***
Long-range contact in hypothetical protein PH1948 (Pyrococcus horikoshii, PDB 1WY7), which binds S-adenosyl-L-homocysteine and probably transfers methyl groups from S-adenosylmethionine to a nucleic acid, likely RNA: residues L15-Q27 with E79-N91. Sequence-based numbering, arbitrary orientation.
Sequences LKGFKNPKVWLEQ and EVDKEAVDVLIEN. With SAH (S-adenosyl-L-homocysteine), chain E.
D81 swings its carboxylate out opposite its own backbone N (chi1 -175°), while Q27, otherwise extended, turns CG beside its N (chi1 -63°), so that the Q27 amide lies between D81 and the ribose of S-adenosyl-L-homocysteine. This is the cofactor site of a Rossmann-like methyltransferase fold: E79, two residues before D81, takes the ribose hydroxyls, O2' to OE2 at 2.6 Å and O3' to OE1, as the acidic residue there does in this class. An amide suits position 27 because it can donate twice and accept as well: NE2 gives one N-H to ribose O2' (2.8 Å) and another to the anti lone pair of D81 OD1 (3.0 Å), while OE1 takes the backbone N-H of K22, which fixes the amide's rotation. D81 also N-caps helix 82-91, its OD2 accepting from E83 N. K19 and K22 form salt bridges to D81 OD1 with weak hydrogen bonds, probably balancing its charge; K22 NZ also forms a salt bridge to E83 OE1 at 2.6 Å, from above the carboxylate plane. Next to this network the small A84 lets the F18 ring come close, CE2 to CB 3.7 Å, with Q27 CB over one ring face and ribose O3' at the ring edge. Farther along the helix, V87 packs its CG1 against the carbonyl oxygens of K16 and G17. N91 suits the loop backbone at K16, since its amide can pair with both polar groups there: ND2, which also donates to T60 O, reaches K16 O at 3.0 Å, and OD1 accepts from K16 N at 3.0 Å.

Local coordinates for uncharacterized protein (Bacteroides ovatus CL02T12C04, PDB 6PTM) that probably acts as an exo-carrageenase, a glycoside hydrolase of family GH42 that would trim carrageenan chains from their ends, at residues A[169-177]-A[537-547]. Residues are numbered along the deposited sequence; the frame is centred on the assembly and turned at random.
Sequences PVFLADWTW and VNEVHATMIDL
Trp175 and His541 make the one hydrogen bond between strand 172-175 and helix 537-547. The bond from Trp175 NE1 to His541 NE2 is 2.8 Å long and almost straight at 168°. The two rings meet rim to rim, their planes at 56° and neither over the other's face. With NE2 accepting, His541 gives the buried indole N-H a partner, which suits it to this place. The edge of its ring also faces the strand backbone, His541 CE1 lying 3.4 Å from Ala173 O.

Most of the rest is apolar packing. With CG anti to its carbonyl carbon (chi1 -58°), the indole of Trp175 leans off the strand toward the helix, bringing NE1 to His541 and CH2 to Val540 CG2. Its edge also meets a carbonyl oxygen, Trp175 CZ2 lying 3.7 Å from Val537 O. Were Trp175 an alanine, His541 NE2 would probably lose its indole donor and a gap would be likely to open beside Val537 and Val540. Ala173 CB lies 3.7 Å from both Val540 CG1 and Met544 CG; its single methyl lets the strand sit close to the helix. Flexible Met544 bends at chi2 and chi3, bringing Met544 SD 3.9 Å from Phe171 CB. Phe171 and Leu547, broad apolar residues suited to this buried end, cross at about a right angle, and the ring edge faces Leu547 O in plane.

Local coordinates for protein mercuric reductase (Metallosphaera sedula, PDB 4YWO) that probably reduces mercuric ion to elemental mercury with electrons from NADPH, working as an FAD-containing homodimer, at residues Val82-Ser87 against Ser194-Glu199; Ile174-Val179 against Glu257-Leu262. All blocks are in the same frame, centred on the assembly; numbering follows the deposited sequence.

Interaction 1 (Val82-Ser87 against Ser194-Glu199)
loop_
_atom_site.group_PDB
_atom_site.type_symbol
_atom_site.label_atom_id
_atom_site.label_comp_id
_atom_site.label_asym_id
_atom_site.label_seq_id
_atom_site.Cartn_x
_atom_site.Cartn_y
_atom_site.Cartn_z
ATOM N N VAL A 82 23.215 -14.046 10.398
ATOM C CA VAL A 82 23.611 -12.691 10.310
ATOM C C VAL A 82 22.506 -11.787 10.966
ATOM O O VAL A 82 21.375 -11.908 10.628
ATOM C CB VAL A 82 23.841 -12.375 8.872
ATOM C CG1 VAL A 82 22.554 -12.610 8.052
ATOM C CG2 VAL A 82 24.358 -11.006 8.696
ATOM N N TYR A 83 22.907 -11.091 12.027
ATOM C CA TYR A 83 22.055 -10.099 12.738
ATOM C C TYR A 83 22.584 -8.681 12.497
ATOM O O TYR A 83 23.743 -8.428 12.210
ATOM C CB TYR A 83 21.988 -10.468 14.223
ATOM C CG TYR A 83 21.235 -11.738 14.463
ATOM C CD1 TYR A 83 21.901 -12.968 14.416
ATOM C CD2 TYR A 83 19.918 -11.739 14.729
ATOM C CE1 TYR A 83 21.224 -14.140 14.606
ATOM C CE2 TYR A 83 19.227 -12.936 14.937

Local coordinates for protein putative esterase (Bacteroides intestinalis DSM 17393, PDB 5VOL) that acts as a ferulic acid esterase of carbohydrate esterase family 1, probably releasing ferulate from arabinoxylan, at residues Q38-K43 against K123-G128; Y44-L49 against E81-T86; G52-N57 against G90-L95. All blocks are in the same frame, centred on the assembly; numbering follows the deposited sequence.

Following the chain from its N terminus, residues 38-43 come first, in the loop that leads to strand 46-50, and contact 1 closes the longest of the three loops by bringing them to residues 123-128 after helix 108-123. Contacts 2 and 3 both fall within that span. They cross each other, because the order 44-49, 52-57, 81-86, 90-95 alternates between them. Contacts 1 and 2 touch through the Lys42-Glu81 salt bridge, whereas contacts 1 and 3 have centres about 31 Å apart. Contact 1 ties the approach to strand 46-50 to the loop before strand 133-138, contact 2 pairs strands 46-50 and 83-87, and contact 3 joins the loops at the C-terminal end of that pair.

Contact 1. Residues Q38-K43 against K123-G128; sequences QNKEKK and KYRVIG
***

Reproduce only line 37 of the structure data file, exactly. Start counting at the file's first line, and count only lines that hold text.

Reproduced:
Local coordinates for protein putative esterase (Bacteroides intestinalis DSM 17393, PDB 5VOL) that acts as a ferulic acid esterase of carbohydrate esterase family 1, probably releasing ferulate from arabinoxylan, at residues Q38-K43 against K123-G128; Y44-L49 against E81-T86; G52-N57 against G90-L95. All blocks are in the same frame, centred on the assembly; numbering follows the deposited sequence.